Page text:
Lost links & Re-ups

On any post, if the link is no longer good, leave a comment if you want the music re-uploaded. As long as I still have the file, or the record, cd, or cassette to re-rip, I will gladly accommodate in a timely manner all such requests.

Slinging tuneage like some fried or otherwise soused short-order cook

16 February 2014

the "Priest" they called him

Got a lot of positive feedback from some good friends on the last William S. Burroughs post. I was also asked if I could post some more. I decided I’d post this one first & see what kind of reception it gets. If it does well or if anyone is interested, I also have Real English Tea Made Here, a very rare & very unique three-disc collection of tape experiments Burroughs recorded 1964-1965. But enough & onward…

The "Priest" they called him is a collaboration between Burroughs & Kurt Cobain. Burroughs reads “The "Priest"…”, a short piece first published in Exterminator! while Cobain provides guitar backing based on “Silent Night” & “To Anacreon in Heaven”.

The original release was a hand-numbered limited edition 10-inch picture disc with the song on the A side while the flip-side featured etched autographs of Burroughs & Cobain: William S. Burroughs & Kurtis Donald Cȯhbaine. It was subsequently re-released on CD & 10-inch vinyl. The 10-inch vinyl reissue has the cover art in black & white in the center on the A side with their autographs on the reverse.

The cover image is by Mark Trunz, who also took the picture of Cobain on the cover back. The picture of Burroughs was taken by Gus Van Sant for his book 108 Photographs. Cobain's friend & Nirvana bandmate Krist Novoselic is featured on the cover as the Priest.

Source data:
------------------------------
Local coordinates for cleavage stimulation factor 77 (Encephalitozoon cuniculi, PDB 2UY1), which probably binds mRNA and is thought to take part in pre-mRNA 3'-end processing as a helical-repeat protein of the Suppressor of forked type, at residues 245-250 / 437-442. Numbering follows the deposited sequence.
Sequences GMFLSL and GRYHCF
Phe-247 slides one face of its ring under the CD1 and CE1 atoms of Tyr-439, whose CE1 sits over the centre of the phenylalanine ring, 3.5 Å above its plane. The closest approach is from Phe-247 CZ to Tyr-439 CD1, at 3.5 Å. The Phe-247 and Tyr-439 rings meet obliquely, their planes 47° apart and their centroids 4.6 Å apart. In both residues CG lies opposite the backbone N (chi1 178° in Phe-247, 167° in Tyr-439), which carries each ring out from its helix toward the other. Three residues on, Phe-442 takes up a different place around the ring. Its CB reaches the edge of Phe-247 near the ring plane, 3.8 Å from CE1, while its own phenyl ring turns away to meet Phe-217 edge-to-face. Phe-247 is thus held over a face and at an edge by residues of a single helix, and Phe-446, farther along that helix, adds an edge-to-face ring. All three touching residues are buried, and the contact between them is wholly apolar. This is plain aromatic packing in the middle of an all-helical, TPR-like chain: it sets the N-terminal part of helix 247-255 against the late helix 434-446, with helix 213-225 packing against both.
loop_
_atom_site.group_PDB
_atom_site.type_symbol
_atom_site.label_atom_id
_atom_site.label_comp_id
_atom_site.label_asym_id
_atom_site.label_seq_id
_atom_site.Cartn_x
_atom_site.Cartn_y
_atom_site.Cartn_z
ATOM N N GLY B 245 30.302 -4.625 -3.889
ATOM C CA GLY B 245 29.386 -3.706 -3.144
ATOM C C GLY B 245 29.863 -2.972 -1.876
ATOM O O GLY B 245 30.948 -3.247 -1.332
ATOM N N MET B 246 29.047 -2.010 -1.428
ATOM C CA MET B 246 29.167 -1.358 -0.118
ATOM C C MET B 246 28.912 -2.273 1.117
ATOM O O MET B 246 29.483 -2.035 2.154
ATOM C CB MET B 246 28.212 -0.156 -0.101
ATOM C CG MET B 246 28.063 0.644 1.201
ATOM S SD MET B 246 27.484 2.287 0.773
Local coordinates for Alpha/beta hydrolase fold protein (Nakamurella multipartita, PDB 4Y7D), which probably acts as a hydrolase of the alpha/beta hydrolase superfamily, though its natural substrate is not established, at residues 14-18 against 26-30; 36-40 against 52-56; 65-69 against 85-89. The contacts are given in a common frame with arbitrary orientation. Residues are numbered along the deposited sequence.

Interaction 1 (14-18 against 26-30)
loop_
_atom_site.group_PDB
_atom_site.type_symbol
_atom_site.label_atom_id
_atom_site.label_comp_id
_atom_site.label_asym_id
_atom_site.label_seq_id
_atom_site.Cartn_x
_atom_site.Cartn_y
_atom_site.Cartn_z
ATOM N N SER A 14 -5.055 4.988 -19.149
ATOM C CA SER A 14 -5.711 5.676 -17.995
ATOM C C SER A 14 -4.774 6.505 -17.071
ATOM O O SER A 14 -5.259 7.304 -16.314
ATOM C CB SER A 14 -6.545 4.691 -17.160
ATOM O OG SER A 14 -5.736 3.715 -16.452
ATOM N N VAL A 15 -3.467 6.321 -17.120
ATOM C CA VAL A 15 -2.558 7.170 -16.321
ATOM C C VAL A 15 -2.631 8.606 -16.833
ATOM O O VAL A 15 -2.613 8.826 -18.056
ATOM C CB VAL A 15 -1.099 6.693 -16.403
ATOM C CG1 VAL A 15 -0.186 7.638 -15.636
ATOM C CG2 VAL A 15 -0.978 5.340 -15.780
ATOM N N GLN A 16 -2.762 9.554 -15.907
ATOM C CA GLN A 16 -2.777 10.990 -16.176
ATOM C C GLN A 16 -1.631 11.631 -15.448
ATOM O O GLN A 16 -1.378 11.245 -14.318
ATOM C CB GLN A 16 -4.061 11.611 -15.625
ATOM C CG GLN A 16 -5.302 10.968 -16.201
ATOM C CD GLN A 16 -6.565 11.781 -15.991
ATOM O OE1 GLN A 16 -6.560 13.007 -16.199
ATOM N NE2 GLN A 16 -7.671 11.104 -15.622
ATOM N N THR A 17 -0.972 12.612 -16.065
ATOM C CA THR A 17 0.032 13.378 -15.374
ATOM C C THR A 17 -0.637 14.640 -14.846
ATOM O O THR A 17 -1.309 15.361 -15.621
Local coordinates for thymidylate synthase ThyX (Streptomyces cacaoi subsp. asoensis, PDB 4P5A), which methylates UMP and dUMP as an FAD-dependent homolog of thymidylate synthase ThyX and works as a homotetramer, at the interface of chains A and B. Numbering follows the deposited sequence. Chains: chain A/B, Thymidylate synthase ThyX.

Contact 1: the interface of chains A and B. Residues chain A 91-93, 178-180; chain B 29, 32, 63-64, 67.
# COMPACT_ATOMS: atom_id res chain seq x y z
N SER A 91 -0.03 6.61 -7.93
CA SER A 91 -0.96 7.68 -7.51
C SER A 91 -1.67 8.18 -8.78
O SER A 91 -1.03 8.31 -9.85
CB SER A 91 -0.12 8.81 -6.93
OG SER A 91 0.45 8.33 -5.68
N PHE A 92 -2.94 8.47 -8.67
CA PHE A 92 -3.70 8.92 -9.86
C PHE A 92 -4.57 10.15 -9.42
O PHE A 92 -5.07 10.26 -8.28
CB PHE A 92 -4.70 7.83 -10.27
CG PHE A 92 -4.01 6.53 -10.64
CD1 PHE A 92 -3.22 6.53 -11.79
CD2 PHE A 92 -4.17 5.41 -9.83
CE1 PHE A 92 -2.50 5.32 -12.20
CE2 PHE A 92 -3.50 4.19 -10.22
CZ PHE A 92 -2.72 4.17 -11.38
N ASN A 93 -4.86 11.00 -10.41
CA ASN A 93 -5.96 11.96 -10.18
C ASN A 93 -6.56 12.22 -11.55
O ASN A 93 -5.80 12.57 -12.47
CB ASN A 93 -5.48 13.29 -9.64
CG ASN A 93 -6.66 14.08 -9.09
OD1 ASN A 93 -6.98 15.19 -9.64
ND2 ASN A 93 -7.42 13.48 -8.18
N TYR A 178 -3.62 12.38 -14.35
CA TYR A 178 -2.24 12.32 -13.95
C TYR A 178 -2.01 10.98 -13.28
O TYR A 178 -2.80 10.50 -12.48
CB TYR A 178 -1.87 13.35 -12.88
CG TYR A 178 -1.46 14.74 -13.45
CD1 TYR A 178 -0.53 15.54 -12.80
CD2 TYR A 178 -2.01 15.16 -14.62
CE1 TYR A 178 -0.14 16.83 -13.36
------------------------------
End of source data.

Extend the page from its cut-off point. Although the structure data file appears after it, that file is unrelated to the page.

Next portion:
William S. Burroughs / Kurt Cobain – the “Priest” they called him single-sided 10”,
Tim/Kerr Records TK9210044, 1993.
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09 February 2014

The Thousand Eyes of Dr. Mabuse

Doctor Mabuse was made famous in three movies director Fritz Lang made about the character. Dr. Mabuse is a master of disguise & telepathic hypnosis. Mabuse rarely commits his crimes in person, instead operating primarily through a network of agents implementing schemes he has planned for them. Mabuse's agents range from: career criminals working for him; innocents blackmailed or hypnotized into cooperation; & dupes manipulated so successfully they do not realize that they are doing exactly what Mabuse planned for them to do.

Mabuse's identity often changes. One Dr. Mabuse may be defeated & sent to an asylum, jail, or grave, only for a new Dr. Mabuse to later appear, as depicted in The Testament of Dr. Mabuse. The replacement invariably has the same methods, the same powers of hypnosis, & the same criminal genius. There are even suggestions in some installments of the series that the real Mabuse is some sort of spirit that possesses a series of hosts psychically.